Purpose of review: Large pulsatile left ventricular assist devices have been used as bridge-to-transplant therapy for the past 20 years. Over the past 2 years, a number of smaller rotary pumps have been introduced into clinical trials in the United States, Europe, and Australia. These devices offer the potential for smaller operations, greater resistance to infection, and new opportunities for bridge-to-recovery therapy.
Recent findings: Ongoing trials with axial flow devices support greater durability and less device-related infection than the HeartMate XVE (Thoratec Corporation, Pleasanton, California, USA). A greater tendency for pump thrombus and a higher anticoagulation requirement, however, are disadvantages compared with the HeartMate device.
Summary: Large pulsatile left ventricular assist devices have been the mainstay of mechanical support. The combination of durability and smaller pump size has become a focus of mechanical circulatory support in the current era. Ongoing clinical trials in the United States with three rotary pumps in both bridge-to-transplant and destination trials will likely result in a major increase in options for circulatory support. At least five other small, durable devices have recently entered non-US trials and are poised for clinical studies in the US. The National Institutes of Health-sponsored Interagency Registry for Mechanically Assisted Circulatory Support (INTERMACS) will facilitate the introduction of new technology and study patient and device outcomes.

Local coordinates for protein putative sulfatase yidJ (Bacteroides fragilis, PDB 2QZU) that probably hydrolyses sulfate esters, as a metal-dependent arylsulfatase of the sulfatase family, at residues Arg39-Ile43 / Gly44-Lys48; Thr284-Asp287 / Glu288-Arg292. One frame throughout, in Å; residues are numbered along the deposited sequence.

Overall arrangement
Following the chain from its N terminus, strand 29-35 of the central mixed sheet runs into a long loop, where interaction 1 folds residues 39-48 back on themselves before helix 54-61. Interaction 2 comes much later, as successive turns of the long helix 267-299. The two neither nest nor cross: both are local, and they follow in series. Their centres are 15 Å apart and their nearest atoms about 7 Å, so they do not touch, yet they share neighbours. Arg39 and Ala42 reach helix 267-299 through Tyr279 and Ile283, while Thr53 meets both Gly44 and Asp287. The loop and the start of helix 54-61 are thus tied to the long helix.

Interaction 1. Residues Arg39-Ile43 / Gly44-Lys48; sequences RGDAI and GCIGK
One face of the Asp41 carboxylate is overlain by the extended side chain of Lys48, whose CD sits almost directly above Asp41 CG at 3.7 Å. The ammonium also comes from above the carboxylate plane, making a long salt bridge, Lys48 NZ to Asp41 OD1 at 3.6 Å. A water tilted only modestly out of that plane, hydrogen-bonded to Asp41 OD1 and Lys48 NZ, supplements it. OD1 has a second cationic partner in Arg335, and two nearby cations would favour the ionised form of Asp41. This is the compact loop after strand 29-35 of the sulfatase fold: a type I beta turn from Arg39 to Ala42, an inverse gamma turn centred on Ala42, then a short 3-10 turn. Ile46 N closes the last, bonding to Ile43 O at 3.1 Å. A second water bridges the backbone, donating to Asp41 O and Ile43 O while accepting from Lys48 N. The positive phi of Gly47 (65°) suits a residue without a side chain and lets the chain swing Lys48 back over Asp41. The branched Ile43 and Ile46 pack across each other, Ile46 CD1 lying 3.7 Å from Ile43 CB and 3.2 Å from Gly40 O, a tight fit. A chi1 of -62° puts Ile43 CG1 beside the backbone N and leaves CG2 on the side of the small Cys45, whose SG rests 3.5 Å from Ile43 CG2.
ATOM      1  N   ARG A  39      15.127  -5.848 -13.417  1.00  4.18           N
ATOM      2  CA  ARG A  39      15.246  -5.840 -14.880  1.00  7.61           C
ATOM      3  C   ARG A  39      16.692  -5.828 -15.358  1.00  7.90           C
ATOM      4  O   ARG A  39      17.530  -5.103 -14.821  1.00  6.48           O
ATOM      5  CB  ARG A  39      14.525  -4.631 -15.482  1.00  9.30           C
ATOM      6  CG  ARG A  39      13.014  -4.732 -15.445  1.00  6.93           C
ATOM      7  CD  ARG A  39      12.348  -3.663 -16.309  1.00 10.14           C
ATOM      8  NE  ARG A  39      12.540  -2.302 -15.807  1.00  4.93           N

Department of Surgery, University of Alabama at Birmingham, Birmingham, Alabama, USA
Correspondence to James K. Kirklin, MD, Professor of Surgery, University of Alabama at Birmingham, Birmingham, AL, USA Tel: +1 205 934 3368; fax: +1 205 934 5261; e-mail: email@example.com